January 30, 2020

The Heddon Street Recipe for Stunning Business Results

Yes, it was a bitterly cold day.
And I had, embarrassingly, succumbed to snoring on the train.

What’s more I was wondering if I should be buying one of those face masks in Boots.
Now that I had arrived in London.
You know… just in case that frightening CoronaVirus had made its way to the City.

But all of those red ears and worries melted away as I turned right off Regent Street…
Into Heddon Street.

Follow it round to the left. And there it was.
Heddon Street Kitchen.
Gordon Ramsay’s ‘place’.

As I strolled in, I was gently ambushed by elegant young ladies wanting to…
take my coat, register my arrival, and show me to my table.

Yes, there was my ‘party’!
Nine folk, a-chatting and a-laughing.
Heads nodding, countenances animated and eyes gleaming.
Sat on their ‘high-chairs’ at the Chef’s Table.

And there was my host, with that beaming smile, welcoming me.

He’d arranged an attractive and gradual exit route from his business, you see.
A business that – when I first started coaching him, those many years ago – was chewing him up and consuming him, body and soul.

But, a different story now.

What a joy it was to see him laughing again!
And how privileged I felt that he had invited me to this gathering…
Simply to say “Thank You.”

There I was, sat between him and his wife.
Relishing the stories and tales and adventures and jokes rolling forth.

Occasionally stuffing more of Gordon’s Good Stuff, laid out on a long board, into my mumbling mouth.
Stuff tasting almost as good as the stories.
Truffle this and Beef Wellington that… and all that yummy artisan’s creation from the blazing kitchens.

I asked him to tell me what he had been doing with his gradual steps into Freedom.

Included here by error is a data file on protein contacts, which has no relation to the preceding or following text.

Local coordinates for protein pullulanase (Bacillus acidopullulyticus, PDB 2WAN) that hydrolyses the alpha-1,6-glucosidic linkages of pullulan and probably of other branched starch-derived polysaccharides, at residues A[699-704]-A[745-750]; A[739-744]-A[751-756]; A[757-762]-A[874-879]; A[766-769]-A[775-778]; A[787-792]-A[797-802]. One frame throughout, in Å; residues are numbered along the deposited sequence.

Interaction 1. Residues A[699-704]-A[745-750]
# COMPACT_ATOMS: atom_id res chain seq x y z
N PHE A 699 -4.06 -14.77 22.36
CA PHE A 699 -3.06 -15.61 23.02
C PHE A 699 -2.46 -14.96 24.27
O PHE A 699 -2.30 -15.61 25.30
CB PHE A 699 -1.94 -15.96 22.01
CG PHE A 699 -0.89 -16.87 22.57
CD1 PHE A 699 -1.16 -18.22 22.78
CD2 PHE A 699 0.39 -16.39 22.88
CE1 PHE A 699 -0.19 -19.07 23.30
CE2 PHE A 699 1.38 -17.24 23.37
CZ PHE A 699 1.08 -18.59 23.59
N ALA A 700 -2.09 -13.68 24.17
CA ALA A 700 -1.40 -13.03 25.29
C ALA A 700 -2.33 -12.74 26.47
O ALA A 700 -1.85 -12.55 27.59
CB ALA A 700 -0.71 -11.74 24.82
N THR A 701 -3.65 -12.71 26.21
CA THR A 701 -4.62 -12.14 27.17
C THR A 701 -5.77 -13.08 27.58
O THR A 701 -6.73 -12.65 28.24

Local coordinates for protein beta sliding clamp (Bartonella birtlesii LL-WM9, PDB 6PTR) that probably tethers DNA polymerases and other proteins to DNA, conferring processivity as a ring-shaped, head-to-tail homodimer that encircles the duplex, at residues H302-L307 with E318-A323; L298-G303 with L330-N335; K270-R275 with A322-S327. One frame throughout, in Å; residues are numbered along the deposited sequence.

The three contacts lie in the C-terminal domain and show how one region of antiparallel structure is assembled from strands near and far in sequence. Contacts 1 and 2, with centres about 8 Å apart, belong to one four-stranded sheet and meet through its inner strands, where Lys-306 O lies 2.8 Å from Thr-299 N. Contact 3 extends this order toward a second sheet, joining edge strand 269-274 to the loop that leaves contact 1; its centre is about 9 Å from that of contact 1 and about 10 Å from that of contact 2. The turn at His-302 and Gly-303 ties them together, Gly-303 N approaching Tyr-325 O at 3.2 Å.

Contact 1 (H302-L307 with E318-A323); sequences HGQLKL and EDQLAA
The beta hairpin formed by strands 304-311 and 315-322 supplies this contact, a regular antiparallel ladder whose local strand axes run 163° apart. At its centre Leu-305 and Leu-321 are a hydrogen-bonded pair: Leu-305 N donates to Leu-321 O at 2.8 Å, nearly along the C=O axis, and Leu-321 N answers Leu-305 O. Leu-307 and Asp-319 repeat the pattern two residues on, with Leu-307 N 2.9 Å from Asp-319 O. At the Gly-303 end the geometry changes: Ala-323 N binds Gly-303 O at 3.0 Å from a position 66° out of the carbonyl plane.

He smiled that beaming child’s smile again.

There was the saxophone practice in the morning.
But only after arising without an alarm.

There was a fair bit of photography to see to. Even in the Winter.
There were places to go, and people to see.
There were tales of camping in terror in Africa.
Surrounded by sounds that reminded you that you could just as easily be supper.
There were the stunning smiles of children that their charitable work was Giving A Chance for Life.
(And here the tears flowed easily, as he spoke).

And so the banter and chatter and laughter flowed and rolled back and forth.
From technology to business to cars to English country gardens to Yorkshire Dales.
And all the way back to children, grandchildren, future adventures… and London.

That’s what I was bathed in.
Because I was in the company of people who had accidentally stumbled into it themselves.
Stumbled into it, when they were concentrating – somewhere else – on doing what’s right and nurturing others.

I used to think that being a comedian – making people laugh – had to be the best job in the world.
Then I stumbled into what I do now.
And I wonder if I’ve actually cracked it.

To see people so happy.
Because of something you tried to do. To help.

Isn’t this the Summum Bonum of all of our efforts in business?

It seems to me…

Whatever the successes we notch up…
Whatever the fleeting acclaim that we win…
Whatever the records we break…
Whatever the goals we tick off…
Whatever the assets we accumulate…

Unless the sum of all that… is to bring happiness into people’s lives.
Or to help them feel happier than they were.

Then what exactly is the point?
The point of our brand… our leadership… our business model… our brilliant service and products…
Our striving… our expertise… our strategies… our countless meetings.

(One way or another, we keep coming back to this, don’t we?)

Yet, I ask you.
Honest to goodness.
Isn’t that the whole point?

(Pass that luverly jus for the Beef Wellington, would you?)